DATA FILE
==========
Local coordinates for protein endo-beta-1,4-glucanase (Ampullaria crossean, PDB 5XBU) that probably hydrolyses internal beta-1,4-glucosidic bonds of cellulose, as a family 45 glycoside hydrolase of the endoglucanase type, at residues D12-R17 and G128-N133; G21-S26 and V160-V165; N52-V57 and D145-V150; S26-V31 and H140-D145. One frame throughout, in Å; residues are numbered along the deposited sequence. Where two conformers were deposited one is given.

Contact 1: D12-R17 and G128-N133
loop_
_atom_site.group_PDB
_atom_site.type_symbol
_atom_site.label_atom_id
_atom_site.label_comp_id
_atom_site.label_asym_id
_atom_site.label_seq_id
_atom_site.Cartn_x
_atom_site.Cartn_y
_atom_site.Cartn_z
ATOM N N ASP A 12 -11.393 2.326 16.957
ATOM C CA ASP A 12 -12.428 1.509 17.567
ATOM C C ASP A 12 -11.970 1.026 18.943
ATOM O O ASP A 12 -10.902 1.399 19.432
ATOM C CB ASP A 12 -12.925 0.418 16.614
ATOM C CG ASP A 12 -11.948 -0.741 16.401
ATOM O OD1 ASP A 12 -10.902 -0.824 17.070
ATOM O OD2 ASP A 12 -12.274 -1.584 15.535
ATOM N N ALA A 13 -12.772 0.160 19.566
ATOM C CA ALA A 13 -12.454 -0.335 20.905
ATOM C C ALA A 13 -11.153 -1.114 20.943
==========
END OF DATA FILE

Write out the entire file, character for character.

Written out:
Local coordinates for protein endo-beta-1,4-glucanase (Ampullaria crossean, PDB 5XBU) that probably hydrolyses internal beta-1,4-glucosidic bonds of cellulose, as a family 45 glycoside hydrolase of the endoglucanase type, at residues D12-R17 and G128-N133; G21-S26 and V160-V165; N52-V57 and D145-V150; S26-V31 and H140-D145. One frame throughout, in Å; residues are numbered along the deposited sequence. Where two conformers were deposited one is given.

Contact 1: D12-R17 and G128-N133
loop_
_atom_site.group_PDB
_atom_site.type_symbol
_atom_site.label_atom_id
_atom_site.label_comp_id
_atom_site.label_asym_id
_atom_site.label_seq_id
_atom_site.Cartn_x
_atom_site.Cartn_y
_atom_site.Cartn_z
ATOM N N ASP A 12 -11.393 2.326 16.957
ATOM C CA ASP A 12 -12.428 1.509 17.567
ATOM C C ASP A 12 -11.970 1.026 18.943
ATOM O O ASP A 12 -10.902 1.399 19.432
ATOM C CB ASP A 12 -12.925 0.418 16.614
ATOM C CG ASP A 12 -11.948 -0.741 16.401
ATOM O OD1 ASP A 12 -10.902 -0.824 17.070
ATOM O OD2 ASP A 12 -12.274 -1.584 15.535
ATOM N N ALA A 13 -12.772 0.160 19.566
ATOM C CA ALA A 13 -12.454 -0.335 20.905
ATOM C C ALA A 13 -11.153 -1.114 20.943